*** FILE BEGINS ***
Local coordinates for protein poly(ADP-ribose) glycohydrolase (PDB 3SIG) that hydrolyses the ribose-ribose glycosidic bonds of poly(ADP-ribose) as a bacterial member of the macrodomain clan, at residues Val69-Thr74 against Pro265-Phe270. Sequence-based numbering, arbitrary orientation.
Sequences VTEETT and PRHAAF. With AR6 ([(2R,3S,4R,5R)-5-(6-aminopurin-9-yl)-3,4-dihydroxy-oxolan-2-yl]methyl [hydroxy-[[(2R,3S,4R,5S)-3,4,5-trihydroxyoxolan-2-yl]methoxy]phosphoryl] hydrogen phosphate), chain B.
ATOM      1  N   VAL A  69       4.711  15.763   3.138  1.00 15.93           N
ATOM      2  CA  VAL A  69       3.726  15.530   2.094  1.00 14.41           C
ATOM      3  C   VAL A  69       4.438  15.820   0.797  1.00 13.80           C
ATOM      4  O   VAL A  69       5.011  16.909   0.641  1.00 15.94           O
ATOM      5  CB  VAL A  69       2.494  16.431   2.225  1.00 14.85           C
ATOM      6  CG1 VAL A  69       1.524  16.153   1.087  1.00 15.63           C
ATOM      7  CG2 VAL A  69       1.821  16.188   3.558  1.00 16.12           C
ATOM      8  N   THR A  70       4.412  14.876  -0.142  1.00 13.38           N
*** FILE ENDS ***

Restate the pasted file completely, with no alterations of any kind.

Local coordinates for protein poly(ADP-ribose) glycohydrolase (PDB 3SIG) that hydrolyses the ribose-ribose glycosidic bonds of poly(ADP-ribose) as a bacterial member of the macrodomain clan, at residues Val69-Thr74 against Pro265-Phe270. Sequence-based numbering, arbitrary orientation.
Sequences VTEETT and PRHAAF. With AR6 ([(2R,3S,4R,5R)-5-(6-aminopurin-9-yl)-3,4-dihydroxy-oxolan-2-yl]methyl [hydroxy-[[(2R,3S,4R,5S)-3,4,5-trihydroxyoxolan-2-yl]methoxy]phosphoryl] hydrogen phosphate), chain B.
ATOM      1  N   VAL A  69       4.711  15.763   3.138  1.00 15.93           N
ATOM      2  CA  VAL A  69       3.726  15.530   2.094  1.00 14.41           C
ATOM      3  C   VAL A  69       4.438  15.820   0.797  1.00 13.80           C
ATOM      4  O   VAL A  69       5.011  16.909   0.641  1.00 15.94           O
ATOM      5  CB  VAL A  69       2.494  16.431   2.225  1.00 14.85           C
ATOM      6  CG1 VAL A  69       1.524  16.153   1.087  1.00 15.63           C
ATOM      7  CG2 VAL A  69       1.821  16.188   3.558  1.00 16.12           C
ATOM      8  N   THR A  70       4.412  14.876  -0.142  1.00 13.38           N